Paid search has traditionally focused on matching ads to search queries, but the ascendance of programmatic advertising, social media and mobile devices has dramatically changed that equation for today’s marketing strategists.
In response to these trends, Google added Demographic Targeting to AdWords last fall. This filtering feature allows AdWords users to target audiences by age, gender or even parental status on each of the AdWords networks — Search, Display or Video.
Demographic Targeting Using Google Profiles
The Demographic Targeting feature can be accessed via the Audiences tab in AdWords. Users can then navigate to the Demographics subtab and switch between demographic data for age and gender using the two subtabs located under the graph.
One data source that drives the Demographic Targeting function is activity from the profile settings of various Google accounts. For example, if an AdWords campaign attracts visitors who have Gmail or Google Plus accounts, those visitors are most likely candidates to be served relevant ads based on the stated interests their account profiles.
Social Targeting Becomes Mission Critical
This kind of influence is not entirely new. Facebook, Twitter and Pinterest have long been using profile information to target their digital ads, and Bing added a demographic segment feature to its paid search platform back in 2015.
So does that mean that Google is behind the curve in incorporating age and gender? Not necessarily. That’s because the role of social media in delivering the right offer to the right person hasn’t really been mission critical until now.
Now, the scale of social media’s impact on consumer behavior has reached a tipping point, with mobile devices and widespread internet access allowing consumers to access social media on the go and act on what they see.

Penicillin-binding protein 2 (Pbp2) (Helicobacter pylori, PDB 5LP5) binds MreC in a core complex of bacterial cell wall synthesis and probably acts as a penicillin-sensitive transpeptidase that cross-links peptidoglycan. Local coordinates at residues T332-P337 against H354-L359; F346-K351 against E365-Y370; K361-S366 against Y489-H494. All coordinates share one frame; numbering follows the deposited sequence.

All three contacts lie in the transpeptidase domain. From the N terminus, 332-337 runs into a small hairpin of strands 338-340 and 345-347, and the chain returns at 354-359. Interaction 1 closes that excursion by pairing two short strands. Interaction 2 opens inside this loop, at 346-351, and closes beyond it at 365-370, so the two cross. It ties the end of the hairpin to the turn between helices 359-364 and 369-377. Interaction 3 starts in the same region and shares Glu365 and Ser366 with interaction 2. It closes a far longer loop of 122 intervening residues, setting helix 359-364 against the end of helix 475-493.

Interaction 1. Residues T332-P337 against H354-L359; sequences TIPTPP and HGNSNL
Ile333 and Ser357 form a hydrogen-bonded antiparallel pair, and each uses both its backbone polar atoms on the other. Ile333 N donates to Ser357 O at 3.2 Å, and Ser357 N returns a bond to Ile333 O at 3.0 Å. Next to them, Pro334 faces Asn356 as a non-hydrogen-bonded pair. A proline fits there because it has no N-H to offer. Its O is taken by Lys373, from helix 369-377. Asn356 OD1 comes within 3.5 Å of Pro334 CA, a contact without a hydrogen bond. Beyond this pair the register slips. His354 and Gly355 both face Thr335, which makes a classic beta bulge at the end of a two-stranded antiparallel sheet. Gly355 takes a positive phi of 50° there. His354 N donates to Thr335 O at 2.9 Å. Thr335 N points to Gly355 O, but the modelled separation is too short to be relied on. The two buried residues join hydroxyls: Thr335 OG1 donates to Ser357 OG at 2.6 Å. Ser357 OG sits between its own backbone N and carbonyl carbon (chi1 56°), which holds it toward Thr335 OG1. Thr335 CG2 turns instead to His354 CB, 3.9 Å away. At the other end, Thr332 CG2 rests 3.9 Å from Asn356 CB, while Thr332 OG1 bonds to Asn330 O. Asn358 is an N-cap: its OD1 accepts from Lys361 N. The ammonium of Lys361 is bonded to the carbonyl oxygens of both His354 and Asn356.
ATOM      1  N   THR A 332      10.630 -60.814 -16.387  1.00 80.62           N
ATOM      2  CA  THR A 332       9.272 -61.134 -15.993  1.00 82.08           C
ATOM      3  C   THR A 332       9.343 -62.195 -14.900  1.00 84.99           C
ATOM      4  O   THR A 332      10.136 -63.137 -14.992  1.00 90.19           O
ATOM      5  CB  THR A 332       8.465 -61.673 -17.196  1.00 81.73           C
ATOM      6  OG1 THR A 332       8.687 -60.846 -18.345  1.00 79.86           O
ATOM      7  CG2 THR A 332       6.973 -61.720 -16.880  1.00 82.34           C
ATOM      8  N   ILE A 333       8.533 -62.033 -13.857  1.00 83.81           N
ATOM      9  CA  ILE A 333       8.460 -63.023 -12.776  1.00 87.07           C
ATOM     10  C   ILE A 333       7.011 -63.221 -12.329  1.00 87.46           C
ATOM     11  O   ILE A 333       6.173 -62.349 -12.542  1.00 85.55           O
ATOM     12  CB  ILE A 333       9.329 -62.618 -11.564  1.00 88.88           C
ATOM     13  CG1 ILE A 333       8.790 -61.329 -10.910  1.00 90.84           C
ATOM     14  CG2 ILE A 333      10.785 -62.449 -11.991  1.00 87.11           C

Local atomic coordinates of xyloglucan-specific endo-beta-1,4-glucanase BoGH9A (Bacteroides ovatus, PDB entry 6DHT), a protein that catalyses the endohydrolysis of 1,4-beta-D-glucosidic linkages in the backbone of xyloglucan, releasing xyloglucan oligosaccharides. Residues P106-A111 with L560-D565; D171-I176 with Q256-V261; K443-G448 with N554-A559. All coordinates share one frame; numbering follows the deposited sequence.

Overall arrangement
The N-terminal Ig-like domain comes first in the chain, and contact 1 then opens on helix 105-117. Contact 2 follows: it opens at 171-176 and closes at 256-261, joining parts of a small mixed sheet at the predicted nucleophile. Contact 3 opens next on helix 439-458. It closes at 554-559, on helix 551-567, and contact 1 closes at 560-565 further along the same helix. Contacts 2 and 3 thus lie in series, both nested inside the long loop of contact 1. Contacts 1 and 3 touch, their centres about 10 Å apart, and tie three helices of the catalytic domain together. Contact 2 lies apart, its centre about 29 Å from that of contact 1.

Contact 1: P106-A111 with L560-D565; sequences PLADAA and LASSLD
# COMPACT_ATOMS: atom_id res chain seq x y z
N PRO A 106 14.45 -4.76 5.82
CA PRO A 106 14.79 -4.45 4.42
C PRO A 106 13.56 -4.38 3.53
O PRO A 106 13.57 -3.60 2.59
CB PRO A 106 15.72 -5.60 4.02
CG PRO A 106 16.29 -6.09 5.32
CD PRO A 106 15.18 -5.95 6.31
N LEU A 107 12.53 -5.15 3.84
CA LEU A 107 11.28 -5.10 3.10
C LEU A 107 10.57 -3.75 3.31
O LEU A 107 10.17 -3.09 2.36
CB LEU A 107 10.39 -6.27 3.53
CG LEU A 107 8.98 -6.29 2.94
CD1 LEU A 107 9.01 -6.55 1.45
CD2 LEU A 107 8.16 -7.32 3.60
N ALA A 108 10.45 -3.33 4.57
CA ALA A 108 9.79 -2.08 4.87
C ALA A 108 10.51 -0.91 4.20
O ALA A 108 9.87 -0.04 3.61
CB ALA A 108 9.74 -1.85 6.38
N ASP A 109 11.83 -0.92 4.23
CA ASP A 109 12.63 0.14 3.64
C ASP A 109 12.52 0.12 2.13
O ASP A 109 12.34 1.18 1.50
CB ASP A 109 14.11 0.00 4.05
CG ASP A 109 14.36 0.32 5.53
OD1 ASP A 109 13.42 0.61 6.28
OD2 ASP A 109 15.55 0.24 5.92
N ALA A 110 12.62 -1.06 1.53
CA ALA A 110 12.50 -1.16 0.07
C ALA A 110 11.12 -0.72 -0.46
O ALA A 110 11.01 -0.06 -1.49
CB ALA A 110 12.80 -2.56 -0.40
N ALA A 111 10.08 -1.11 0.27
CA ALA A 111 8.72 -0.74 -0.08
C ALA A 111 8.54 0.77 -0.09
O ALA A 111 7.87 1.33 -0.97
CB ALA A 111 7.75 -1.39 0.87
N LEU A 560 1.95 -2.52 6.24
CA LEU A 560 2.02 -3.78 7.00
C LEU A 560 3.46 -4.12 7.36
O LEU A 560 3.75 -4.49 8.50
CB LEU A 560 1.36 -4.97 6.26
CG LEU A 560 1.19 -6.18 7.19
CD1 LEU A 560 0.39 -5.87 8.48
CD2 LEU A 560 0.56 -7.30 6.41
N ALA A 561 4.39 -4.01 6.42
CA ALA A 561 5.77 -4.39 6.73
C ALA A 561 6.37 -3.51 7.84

Welcome to Social Search
Reaching critical mass with enough consumers regarding social media as a reliable platform for product and service discovery has been key to the process of marketers updating their user personas and sales strategies to reflect social media’s richer data inputs.
That’s because, unlike search, consumer interests and activities are what power social ads. For example, Facebook ads are only displayed when an ad matches an interest reflected in a user’s profile or activity.
However, today those profile-related signals from social media have begun to appear as part of search. For instance, Pinterest users can set their Pinterest boards to be searchable by Google. Tweets can appear in Google search result as well, allowing not only for subject-matter insights but sentiment analysis as well.
More Accurate A/B Testing
Another reason Google is incorporating age and gender is to create the potential for more accurate marketing campaign analysis using A/B testing. Traditionally, marketing campaigns have tested for conversion lift opportunities associated with keyword terms. Now, with age and gender factored into AdWords, A/B testing can better account for demographic differences as it seeks to optimize the ads being served up in response to keyword searches.
The change also opens new possibilities for segment searches. For example, marketers of luxury leisure experiences such as cruises could target ads to specific age groups who might be more likely to have the necessary discretionary income.
More Innovations to Come
Never content to rest on its laurels, Google plans to announce its “latest Ads, Analytics and DoubleClick innovations” on May 23, 2017 at a San Francisco event that will be livestreamed on its Inside AdWords blog, at 9:00 a.m. PDT/12:00 p.m. EDT.
Google promises that its announcement will share “innovations designed to improve your ability to reach consumers, simplify campaign measurement and increase your productivity. [Google also plans] a sneak peek at how brands are starting to use the Google Assistant to delight customers.”
In short, it’s a good bet that the Google has only begun to harness the power of social media for enhanced AdWords targeting. Stay tuned.
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